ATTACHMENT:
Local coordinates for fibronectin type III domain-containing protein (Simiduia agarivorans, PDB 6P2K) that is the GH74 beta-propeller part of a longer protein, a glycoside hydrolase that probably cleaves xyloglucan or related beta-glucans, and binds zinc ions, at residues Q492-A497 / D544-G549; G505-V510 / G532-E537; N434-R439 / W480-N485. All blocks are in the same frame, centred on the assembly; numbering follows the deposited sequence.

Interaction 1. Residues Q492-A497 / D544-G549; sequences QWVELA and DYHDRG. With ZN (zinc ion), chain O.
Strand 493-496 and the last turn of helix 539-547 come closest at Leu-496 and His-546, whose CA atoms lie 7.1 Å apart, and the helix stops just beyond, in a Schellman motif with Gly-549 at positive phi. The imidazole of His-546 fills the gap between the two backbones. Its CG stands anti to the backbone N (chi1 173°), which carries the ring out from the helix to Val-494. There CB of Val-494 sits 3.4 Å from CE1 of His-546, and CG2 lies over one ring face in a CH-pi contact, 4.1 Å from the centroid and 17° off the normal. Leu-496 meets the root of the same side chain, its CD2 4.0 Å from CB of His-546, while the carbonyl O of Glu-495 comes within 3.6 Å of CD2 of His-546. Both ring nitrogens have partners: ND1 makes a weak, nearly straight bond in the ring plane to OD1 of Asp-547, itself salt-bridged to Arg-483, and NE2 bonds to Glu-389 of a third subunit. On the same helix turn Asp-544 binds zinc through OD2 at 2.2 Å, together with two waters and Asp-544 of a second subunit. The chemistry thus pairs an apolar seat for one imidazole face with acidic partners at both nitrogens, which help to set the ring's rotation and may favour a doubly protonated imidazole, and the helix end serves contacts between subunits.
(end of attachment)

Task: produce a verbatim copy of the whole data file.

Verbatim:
Local coordinates for fibronectin type III domain-containing protein (Simiduia agarivorans, PDB 6P2K) that is the GH74 beta-propeller part of a longer protein, a glycoside hydrolase that probably cleaves xyloglucan or related beta-glucans, and binds zinc ions, at residues Q492-A497 / D544-G549; G505-V510 / G532-E537; N434-R439 / W480-N485. All blocks are in the same frame, centred on the assembly; numbering follows the deposited sequence.

Interaction 1. Residues Q492-A497 / D544-G549; sequences QWVELA and DYHDRG. With ZN (zinc ion), chain O.
Strand 493-496 and the last turn of helix 539-547 come closest at Leu-496 and His-546, whose CA atoms lie 7.1 Å apart, and the helix stops just beyond, in a Schellman motif with Gly-549 at positive phi. The imidazole of His-546 fills the gap between the two backbones. Its CG stands anti to the backbone N (chi1 173°), which carries the ring out from the helix to Val-494. There CB of Val-494 sits 3.4 Å from CE1 of His-546, and CG2 lies over one ring face in a CH-pi contact, 4.1 Å from the centroid and 17° off the normal. Leu-496 meets the root of the same side chain, its CD2 4.0 Å from CB of His-546, while the carbonyl O of Glu-495 comes within 3.6 Å of CD2 of His-546. Both ring nitrogens have partners: ND1 makes a weak, nearly straight bond in the ring plane to OD1 of Asp-547, itself salt-bridged to Arg-483, and NE2 bonds to Glu-389 of a third subunit. On the same helix turn Asp-544 binds zinc through OD2 at 2.2 Å, together with two waters and Asp-544 of a second subunit. The chemistry thus pairs an apolar seat for one imidazole face with acidic partners at both nitrogens, which help to set the ring's rotation and may favour a doubly protonated imidazole, and the helix end serves contacts between subunits.